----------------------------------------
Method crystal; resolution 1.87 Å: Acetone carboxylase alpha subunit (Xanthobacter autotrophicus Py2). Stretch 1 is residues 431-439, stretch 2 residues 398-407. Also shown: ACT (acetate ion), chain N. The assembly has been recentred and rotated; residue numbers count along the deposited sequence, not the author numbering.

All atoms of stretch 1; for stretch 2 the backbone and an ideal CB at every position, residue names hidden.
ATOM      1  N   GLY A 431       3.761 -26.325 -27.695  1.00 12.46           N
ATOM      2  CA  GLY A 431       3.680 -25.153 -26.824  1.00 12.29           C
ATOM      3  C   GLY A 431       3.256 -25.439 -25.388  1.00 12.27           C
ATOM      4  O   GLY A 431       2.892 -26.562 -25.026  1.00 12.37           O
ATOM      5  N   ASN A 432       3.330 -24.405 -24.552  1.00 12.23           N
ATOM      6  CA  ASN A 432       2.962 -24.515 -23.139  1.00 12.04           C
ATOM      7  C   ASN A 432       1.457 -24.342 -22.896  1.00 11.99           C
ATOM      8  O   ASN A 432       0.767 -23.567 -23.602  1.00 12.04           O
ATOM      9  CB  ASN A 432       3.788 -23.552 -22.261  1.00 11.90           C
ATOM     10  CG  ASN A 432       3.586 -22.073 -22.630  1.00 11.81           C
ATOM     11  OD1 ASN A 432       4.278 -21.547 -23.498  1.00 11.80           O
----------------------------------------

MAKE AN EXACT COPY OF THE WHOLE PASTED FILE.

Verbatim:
Method crystal; resolution 1.87 Å: Acetone carboxylase alpha subunit (Xanthobacter autotrophicus Py2). Stretch 1 is residues 431-439, stretch 2 residues 398-407. Also shown: ACT (acetate ion), chain N. The assembly has been recentred and rotated; residue numbers count along the deposited sequence, not the author numbering.

All atoms of stretch 1; for stretch 2 the backbone and an ideal CB at every position, residue names hidden.
ATOM      1  N   GLY A 431       3.761 -26.325 -27.695  1.00 12.46           N
ATOM      2  CA  GLY A 431       3.680 -25.153 -26.824  1.00 12.29           C
ATOM      3  C   GLY A 431       3.256 -25.439 -25.388  1.00 12.27           C
ATOM      4  O   GLY A 431       2.892 -26.562 -25.026  1.00 12.37           O
ATOM      5  N   ASN A 432       3.330 -24.405 -24.552  1.00 12.23           N
ATOM      6  CA  ASN A 432       2.962 -24.515 -23.139  1.00 12.04           C
ATOM      7  C   ASN A 432       1.457 -24.342 -22.896  1.00 11.99           C
ATOM      8  O   ASN A 432       0.767 -23.567 -23.602  1.00 12.04           O
ATOM      9  CB  ASN A 432       3.788 -23.552 -22.261  1.00 11.90           C
ATOM     10  CG  ASN A 432       3.586 -22.073 -22.630  1.00 11.81           C
ATOM     11  OD1 ASN A 432       4.278 -21.547 -23.498  1.00 11.80           O